2013 Honda CR-V LX AWD vs. 2013 Toyota RAV4 XLE FWD. Click image to enlarge
Review by Jonathan Yarkony, photos by Jeff Wilson and Jonathan Yarkony
Originally published April 15, 2013
After several months in an Autos.ca Long-Term Test, a Test Drive last year and surviving three Comparison Tests (and winning one) we are plenty familiar with Honda’s CR-V. The Toyota RAV4, on the other hand, is new to the market just this spring and both dramatically changes from the previous generation while in some ways returns to its roots.
Both are now exclusively five-seat, four-cylinder, soft-roader crossover SUVs with optional AWD, just as they were when these nameplates were launched in the mid-nineties (okay, the RAV4 had those ridiculous two-door and convertible models, but lets just conveniently ignore those for the sake of symmetry, here). Both are also built in Canada, though that was not as significant a factor in their comparison as the fact that they have consistently battled in the sales charts, fighting for compact SUV shoppers that didn’t opt for the dominant Ford Escape. While the Escape dominates the Canadian compact SUV sales charts, the CR-V topped it in the States with over 280,000 units sold, but this year is trailing both the Escape and RAV4 in Canadian and American sales.
While we aim to have a more extensive comparison with new compact crossover offerings later this summer, we felt that these two have such a similar history and approach that we wanted to see how these traditional rivals (perhaps even ‘icons’ of the crossover breed) stacked up head to head. And despite a slight mismatch in trims, we feel that the essential qualities of each vehicle were present and accounted for, enough so that a fair and relevant evaluation can be conducted even with the varied option selections offering differences in character that serve to highlight the strengths of each vehicle and brand.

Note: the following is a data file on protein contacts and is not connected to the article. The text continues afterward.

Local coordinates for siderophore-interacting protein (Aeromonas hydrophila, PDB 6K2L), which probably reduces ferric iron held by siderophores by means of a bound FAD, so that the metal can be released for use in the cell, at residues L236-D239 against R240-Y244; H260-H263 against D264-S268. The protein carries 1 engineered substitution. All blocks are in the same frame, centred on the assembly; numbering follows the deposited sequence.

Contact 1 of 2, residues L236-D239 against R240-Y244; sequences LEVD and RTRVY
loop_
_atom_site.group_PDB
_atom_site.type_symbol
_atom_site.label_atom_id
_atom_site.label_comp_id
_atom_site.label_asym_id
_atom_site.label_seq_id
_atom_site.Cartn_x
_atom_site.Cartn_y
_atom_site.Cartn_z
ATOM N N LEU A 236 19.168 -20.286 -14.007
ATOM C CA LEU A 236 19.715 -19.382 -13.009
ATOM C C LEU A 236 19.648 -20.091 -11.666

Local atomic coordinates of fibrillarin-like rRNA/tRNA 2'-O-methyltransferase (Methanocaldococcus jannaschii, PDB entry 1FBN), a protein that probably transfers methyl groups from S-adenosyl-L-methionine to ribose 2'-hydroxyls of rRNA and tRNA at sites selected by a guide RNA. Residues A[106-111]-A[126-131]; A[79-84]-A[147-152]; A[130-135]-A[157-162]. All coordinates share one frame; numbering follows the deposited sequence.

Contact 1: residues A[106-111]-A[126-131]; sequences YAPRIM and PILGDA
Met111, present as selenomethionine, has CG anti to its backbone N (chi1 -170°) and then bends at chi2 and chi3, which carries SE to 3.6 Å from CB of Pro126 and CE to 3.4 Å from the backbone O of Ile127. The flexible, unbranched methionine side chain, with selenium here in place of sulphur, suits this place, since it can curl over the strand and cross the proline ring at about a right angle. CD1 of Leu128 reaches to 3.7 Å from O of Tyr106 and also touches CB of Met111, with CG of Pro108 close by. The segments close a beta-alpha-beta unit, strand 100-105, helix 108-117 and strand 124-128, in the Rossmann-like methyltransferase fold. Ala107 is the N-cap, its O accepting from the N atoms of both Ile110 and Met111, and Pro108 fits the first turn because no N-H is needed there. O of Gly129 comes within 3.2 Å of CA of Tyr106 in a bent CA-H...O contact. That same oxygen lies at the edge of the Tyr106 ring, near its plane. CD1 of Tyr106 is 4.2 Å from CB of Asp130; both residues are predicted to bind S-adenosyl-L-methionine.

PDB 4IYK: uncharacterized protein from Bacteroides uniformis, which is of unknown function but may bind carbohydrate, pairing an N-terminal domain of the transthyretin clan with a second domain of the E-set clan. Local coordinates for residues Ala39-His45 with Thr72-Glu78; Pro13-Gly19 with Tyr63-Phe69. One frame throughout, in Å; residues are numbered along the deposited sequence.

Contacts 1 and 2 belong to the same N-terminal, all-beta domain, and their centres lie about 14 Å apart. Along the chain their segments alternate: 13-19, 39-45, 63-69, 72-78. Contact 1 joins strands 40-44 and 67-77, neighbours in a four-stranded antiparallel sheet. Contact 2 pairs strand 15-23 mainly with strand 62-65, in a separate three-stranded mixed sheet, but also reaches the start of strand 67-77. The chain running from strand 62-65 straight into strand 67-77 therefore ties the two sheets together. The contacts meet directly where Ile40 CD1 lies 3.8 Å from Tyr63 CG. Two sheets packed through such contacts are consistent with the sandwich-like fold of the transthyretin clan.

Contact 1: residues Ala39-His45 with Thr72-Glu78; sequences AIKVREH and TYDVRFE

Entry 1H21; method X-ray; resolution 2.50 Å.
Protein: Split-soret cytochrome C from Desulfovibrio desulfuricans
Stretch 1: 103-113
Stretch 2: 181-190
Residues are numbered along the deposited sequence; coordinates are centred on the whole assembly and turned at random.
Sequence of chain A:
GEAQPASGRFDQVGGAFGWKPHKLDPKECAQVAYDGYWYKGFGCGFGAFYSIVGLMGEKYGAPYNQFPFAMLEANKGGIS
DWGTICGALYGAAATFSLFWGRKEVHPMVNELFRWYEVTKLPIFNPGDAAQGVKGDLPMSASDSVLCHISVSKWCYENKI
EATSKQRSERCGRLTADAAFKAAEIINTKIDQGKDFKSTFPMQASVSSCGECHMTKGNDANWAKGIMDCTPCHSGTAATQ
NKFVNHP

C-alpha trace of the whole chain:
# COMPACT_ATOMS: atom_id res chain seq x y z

We were able to book an almost identically priced RAV4 during one of the last weeks of the CR-V’s residence, although they were not nearly identically equipped. Our CR-V is essentially a base model LX with one big feature, AWD, added on, taking the price to $28,140, plus a $1,640 destination fee and $100 excise tax for a grand total of $29,880.
The RAV4 we were offered came to $29,905, the difference less than the price of a family meal at Swiss Chalet. However, it arrives at that price over the base $23,790 LE FWD (score a point for Toyota for this low base price) as the $27,000 FWD XLE, $1,170 for the nav system (plus XM satellite radio and voice command), plus $1,635 destination and $100 A/C tax landing it at $29,905. For the equivalent of the CR-V’s base price ($25,990), the RAV4 can be had with AWD.
2013 Honda CR-V LX AWD & 2013 Toyota RAV4 XLE FWD. Click image to enlarge
Feature for feature, Honda at least has a slight edge in base-model equipment with an LCD display screen with radio data, voice command, driver armrest (vs a shared centre console armrest in the RAV4), a compass, heated driver and passenger seats, and a back-up camera. The RAV4 has wheel covers, which the CR-V does not.
However, in this specific comparison, the RAV4 XLE FWD bumps the speaker count to six (from four), adds a sunroof, alloy wheels, dual-zone auto climate, 6.1-inch touchscreen display, heated front seats and premium cloth, cargo cover, variable intermittent wipers and a back-up camera, as well as the aforementioned nav system upgrade that also includes XM satellite radio and voice command. Without going all the way up to XLE trim, you can get the 6 speakers, 6.1-inch touchscreen display, tinted windows, cargo cover and back-up camera as a $1,000 upgrade package on the FWD or AWD LE trim.
Without question, the RAV4 provides more features at a better price.